Genes that Make a Better Bean
Jianxin Ma knows bean genes.
With nearly 20 years of expertise in plant genetics, Ma, professor of agronomy,
pinpoints the genes that control key traits such as plant architecture, yield components and disease resistance. While he admits to being easily smitten with any
kind of plant, he primarily studies soybeans, one of the most economically important crops in the U.S. and a plant grown by Asian farmers for millennia.
His work is a vital part of the College of Agriculture’s Plant Sciences Research
and Education Pipeline, providing the foundational genetic work that can then be
used by plant breeders to develop hardier, more nutritious crops.
“I hope our research findings will not only advance the field of knowledge, but
also be transferred into practical applications, developing high-yielding soybean
varieties with desirable traits for producers around the world,” says Ma, a professor of agronomy.
Plants weren’t on Ma’s radar as a student. Initially keen on studying physics and
electrical engineering, he was selected to study crop science at an agricultural
college. Within two years he’d become fascinated with plants, particularly their
genetics, and he completed a doctoral degree in plant genetics and breeding from
the Chinese Academy of Agricultural Sciences in Beijing.
One of his latest discoveries is that a mutation in the gene GmHs1-1 causes the
tough seed coats of wild soybeans to become permeable. The mutation likely
occurred in soybeans about 5,000 years ago and was selected by Asian farmers,
an important step to domesticating soybeans from their hard-seeded relative
Understanding the genetic mechanism that controls seed permeability could help breeders develop better soybean varieties for
southern and tropical regions, enrich the crop’s genetic diversity and boost the calcium content and cooking quality of soybeans and
The finding could also give researchers better access to the largely untapped genetic diversity of wild soybeans to enrich cultivated
varieties, whose lack of genetic richness has curbed improvements in yields.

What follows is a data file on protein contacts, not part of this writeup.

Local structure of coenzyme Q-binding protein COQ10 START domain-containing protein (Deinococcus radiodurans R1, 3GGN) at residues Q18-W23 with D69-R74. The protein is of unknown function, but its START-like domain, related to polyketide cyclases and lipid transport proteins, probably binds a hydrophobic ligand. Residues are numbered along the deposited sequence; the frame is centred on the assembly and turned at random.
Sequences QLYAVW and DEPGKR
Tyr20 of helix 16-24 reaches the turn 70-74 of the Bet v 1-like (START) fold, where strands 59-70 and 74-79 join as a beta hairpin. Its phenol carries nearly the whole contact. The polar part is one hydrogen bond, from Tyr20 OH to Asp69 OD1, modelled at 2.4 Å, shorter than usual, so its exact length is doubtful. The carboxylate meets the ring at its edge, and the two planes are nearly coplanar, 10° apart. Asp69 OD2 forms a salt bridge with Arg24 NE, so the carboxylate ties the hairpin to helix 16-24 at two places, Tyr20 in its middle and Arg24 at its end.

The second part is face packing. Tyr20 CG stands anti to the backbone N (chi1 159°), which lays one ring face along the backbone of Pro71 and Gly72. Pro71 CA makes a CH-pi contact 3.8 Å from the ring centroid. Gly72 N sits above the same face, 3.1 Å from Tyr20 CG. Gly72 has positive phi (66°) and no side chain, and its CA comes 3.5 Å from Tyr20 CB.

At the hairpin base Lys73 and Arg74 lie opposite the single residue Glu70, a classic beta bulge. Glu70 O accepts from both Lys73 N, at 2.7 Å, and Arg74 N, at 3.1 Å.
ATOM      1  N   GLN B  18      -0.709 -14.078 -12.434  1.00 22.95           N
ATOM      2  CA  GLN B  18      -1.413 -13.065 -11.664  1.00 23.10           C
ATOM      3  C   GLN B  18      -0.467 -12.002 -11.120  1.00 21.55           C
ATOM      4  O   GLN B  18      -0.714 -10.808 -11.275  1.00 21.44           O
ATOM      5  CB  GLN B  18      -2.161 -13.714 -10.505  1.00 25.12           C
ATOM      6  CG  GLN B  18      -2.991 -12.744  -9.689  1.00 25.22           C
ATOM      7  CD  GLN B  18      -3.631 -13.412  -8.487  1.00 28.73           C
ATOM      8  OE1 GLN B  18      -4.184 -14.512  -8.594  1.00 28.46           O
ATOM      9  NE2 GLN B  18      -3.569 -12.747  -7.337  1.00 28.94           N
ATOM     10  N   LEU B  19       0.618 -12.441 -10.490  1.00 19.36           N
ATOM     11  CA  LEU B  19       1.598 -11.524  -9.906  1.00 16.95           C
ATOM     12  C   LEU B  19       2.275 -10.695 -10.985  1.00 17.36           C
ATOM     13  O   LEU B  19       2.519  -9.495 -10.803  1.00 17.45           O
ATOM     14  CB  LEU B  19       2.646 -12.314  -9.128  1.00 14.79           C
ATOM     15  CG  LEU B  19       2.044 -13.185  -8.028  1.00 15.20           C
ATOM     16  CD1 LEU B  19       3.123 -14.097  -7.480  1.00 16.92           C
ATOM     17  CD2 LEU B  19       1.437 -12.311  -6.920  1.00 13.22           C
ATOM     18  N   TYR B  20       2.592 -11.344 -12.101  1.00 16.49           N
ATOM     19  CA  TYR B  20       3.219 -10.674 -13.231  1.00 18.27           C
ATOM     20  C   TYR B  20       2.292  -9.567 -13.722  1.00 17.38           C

“We finally understand the genetic change that allowed the domestication of soybeans,” Ma says. “This discovery could help us
quickly pinpoint genes that control this trait in many other plants. We’re also excited about the potential applications for modifying
the calcium concentration in seed coats.”
Ma enjoys working with students to help them develop and apply critical thinking skills to complex questions and prepare for their
future careers. “I am excited to see them complete their study successfully and find a job that they like,” he says.
Calumet Finance Prof
Honored for Scholarship
Pat Obi, the White Lodging Professor of
Finance at Purdue University Calumet, has
received Calumet’s 2014-15 Outstanding
Faculty Award for scholarship.
Obi has authored more than 50 publications,
including the 2014 book, We Must Change the
Way We Live, an introspective outlook about
the value of education and financial prudence
in a changing world.
A 26-year veteran of the Calumet faculty,
Obi has been a frequent university source of
expertise on financial topics, and notably so
since the 2009 global financial crisis. He has
professional engagements in five continents
and has received numerous faculty awards for
“As a research professor, the Outstanding
Faculty Scholar Award means the world to
me,” Obi said. “It represents the ultimate
recognition that one can receive from
At the faculty convocation where he was
recognized, Obi dedicated the award to the
entire Purdue Calumet faculty. “It is their
support that enabled me to make the type of
scholarly contributions that resulted in this
recognition,” he said.